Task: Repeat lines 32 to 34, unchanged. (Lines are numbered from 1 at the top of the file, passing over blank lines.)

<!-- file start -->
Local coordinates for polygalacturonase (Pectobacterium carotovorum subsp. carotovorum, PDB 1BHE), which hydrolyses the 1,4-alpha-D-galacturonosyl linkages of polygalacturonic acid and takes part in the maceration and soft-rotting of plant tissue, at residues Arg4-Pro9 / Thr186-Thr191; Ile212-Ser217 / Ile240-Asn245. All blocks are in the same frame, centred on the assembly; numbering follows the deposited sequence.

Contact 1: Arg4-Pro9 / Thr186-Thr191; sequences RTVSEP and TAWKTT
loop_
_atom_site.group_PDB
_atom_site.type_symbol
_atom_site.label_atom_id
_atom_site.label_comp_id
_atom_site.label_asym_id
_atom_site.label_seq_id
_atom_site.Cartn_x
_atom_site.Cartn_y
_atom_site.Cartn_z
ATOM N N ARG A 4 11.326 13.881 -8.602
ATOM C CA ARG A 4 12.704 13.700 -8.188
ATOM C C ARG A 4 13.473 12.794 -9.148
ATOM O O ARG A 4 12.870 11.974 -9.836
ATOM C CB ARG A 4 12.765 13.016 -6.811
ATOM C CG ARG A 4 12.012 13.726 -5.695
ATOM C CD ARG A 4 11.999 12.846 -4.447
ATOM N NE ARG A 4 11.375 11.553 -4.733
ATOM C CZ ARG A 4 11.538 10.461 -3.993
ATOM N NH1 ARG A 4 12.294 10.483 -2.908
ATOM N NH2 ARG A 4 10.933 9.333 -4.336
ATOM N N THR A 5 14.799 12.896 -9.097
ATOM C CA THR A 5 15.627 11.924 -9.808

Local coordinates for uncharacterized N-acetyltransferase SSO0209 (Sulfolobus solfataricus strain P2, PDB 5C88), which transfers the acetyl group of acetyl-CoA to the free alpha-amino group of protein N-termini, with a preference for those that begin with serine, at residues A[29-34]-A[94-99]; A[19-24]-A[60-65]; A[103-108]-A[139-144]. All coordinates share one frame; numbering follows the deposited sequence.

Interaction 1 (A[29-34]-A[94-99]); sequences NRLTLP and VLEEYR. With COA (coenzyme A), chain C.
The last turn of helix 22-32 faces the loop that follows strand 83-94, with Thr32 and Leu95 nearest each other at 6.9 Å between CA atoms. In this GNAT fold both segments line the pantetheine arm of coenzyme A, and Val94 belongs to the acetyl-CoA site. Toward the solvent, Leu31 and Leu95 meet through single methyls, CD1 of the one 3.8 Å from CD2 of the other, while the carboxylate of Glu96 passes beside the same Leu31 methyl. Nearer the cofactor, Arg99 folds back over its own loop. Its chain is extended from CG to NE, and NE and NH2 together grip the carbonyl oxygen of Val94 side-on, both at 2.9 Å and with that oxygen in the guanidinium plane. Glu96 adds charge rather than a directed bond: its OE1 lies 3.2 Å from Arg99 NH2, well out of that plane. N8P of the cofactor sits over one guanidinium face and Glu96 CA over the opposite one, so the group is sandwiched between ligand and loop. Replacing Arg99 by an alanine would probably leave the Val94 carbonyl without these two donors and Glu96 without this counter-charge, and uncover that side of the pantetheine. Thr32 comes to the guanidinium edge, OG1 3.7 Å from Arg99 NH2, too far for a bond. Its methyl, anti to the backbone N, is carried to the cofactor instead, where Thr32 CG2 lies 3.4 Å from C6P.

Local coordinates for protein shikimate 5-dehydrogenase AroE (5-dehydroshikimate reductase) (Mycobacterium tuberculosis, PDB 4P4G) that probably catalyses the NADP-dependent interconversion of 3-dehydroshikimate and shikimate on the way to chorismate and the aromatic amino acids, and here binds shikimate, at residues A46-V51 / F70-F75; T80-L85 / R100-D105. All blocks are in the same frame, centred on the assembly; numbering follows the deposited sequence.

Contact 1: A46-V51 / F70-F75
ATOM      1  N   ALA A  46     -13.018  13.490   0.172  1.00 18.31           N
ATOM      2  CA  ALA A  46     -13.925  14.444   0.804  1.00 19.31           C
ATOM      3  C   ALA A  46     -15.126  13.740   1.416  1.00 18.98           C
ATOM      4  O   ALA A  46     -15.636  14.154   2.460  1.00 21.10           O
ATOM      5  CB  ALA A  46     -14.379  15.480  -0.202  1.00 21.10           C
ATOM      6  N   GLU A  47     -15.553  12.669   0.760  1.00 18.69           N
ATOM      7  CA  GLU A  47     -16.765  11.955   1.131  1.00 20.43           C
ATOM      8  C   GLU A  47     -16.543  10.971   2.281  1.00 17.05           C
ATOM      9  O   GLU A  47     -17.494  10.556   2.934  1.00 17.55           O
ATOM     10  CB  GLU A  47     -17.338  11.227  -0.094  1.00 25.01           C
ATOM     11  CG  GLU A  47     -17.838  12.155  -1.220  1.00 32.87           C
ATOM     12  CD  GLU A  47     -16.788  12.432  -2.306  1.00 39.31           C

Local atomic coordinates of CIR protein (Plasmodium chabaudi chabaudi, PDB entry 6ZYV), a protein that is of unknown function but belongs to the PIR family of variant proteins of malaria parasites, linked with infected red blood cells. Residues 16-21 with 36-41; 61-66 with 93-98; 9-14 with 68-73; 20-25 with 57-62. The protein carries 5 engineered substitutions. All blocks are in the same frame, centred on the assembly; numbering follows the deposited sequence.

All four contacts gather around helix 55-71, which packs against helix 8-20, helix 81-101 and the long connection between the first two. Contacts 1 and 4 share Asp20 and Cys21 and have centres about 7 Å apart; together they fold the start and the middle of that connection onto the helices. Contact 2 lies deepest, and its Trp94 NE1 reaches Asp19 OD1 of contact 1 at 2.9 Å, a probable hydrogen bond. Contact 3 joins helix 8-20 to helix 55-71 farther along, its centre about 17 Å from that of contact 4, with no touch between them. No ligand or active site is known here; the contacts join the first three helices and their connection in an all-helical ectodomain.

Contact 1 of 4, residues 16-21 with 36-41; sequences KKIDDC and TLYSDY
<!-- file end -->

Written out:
ATOM      2  CA  ALA A  46     -13.925  14.444   0.804  1.00 19.31           C
ATOM      3  C   ALA A  46     -15.126  13.740   1.416  1.00 18.98           C
ATOM      4  O   ALA A  46     -15.636  14.154   2.460  1.00 21.10           O